I attended a fascinating discussion on European banking organised by the Brevan Howard Centre
on Monday, including Ashoka Mody (Princeton, formerly IMF), Ignazio Angeloni (SSM) and Wolfgang Munchau. While set up as a discussion offering differing views on the state and future of European banking, after the different presentations I came away with a
rather grim assessment. First, weak banks continue to put a brake on the recovery (especially in Italy) rather than helping it. And as much as recent reforms, including the banking union and other regulatory reforms are going in the right direction, they might
simply come too late and much stronger policy action might be needed at this stage. Ashoka Mody pointed out that the sovereign-bank deadly embrace has turned into a debt-deflation cycle, with the delayed bank restructuring and recapitalization as contributing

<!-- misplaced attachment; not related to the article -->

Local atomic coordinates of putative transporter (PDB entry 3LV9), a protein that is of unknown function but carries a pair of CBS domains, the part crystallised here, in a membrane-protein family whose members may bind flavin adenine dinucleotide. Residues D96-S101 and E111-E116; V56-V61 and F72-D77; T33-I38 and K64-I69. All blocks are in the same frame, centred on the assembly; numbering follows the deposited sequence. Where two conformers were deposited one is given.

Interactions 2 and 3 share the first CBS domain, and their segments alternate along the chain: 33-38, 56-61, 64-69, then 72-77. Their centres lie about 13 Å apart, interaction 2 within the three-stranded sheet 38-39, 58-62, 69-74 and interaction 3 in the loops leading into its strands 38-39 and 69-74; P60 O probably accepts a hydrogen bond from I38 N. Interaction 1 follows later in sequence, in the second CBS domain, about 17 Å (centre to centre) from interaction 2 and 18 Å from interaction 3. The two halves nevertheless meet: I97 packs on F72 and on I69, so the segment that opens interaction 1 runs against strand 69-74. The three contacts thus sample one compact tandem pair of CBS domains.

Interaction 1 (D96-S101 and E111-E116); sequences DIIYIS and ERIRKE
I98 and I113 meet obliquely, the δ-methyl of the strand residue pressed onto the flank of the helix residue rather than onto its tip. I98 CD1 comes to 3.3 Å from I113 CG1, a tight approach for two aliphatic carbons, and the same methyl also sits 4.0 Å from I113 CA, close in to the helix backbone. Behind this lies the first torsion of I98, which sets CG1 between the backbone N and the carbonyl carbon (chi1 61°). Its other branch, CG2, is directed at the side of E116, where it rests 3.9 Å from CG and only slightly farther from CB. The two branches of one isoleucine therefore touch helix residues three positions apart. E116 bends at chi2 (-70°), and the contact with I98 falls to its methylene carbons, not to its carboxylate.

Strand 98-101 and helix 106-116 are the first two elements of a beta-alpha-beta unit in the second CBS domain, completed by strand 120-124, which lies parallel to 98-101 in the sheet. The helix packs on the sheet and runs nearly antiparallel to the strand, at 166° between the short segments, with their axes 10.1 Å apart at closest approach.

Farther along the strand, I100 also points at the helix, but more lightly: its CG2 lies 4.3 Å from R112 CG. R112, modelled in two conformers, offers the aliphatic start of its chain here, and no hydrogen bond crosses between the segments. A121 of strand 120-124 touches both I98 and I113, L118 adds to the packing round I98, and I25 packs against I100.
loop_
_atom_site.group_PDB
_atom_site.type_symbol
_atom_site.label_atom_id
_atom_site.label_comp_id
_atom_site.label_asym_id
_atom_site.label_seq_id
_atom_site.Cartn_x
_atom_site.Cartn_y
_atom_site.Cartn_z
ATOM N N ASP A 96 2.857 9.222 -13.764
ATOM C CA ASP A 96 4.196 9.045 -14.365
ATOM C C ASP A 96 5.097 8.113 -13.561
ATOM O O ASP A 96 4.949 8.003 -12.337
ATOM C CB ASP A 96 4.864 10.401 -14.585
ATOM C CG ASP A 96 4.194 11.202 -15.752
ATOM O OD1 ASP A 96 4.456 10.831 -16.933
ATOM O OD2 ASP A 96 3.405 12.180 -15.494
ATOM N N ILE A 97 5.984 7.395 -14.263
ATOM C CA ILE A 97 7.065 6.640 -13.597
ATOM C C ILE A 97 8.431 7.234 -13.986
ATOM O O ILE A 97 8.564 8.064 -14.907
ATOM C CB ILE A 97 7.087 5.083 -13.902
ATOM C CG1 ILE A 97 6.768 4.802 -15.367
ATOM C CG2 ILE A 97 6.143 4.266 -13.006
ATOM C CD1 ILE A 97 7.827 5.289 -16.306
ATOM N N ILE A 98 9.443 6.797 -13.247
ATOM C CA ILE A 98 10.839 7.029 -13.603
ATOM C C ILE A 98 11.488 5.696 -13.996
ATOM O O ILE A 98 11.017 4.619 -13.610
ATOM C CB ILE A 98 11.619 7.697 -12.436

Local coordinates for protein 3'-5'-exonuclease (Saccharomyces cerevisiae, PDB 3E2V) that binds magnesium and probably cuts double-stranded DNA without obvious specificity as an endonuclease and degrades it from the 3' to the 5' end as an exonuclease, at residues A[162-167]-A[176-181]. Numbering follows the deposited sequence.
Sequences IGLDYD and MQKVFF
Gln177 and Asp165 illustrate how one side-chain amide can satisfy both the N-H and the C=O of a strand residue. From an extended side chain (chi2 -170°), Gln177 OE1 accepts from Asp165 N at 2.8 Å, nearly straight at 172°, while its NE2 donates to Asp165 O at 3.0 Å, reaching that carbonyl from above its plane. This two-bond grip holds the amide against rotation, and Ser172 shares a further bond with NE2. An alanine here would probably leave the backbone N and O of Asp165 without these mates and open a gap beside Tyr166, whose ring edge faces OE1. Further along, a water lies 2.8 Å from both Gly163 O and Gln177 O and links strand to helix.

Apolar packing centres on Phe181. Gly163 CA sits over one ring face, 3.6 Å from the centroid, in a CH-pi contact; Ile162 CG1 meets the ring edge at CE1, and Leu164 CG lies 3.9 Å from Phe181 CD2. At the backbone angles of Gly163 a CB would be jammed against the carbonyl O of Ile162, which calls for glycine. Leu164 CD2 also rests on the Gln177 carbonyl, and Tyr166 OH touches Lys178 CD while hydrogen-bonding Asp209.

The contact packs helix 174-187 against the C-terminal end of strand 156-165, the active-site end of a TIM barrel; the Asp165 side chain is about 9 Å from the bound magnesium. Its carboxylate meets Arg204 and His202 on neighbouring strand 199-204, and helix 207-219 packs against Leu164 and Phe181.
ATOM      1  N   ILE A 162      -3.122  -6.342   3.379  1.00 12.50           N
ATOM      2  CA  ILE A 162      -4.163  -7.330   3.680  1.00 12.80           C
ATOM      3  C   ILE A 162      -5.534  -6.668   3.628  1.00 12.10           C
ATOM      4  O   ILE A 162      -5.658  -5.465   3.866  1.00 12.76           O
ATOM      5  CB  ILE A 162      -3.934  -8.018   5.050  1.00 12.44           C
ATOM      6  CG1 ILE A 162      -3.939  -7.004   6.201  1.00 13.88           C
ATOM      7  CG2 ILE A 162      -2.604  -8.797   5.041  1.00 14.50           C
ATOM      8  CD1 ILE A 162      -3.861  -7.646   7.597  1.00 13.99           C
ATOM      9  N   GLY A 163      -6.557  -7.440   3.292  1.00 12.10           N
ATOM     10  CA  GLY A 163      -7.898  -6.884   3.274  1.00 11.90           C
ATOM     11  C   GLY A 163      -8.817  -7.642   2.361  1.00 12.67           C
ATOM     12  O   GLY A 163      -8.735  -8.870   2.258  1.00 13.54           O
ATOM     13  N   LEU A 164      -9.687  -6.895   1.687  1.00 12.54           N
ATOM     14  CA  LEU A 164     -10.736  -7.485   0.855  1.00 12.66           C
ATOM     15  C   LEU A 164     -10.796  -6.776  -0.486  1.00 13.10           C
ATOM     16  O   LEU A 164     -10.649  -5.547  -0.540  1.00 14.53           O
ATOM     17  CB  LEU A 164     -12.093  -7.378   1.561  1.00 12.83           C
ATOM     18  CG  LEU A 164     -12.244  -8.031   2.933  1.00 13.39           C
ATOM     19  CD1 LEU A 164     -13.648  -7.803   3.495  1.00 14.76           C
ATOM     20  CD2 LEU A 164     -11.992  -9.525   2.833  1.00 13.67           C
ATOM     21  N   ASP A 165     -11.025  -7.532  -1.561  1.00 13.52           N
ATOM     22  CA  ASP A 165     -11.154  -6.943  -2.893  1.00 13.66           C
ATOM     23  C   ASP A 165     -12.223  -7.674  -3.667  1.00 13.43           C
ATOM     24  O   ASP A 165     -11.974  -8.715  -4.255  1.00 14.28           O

factor. As much as the monetary tightening in the U.S, came too late in 2005 to help dampen the housing bubble, actions to address this debt-deflation cycle taken now in the Eurozone might be simply too late, especially if limited to monetary policy.
Much more dramatic debt reduction, including on sovereign debt across several periphery countries might be needed to get out of this vicious cycle, as also demanded by other economists (see for example Charles Wyplosz here).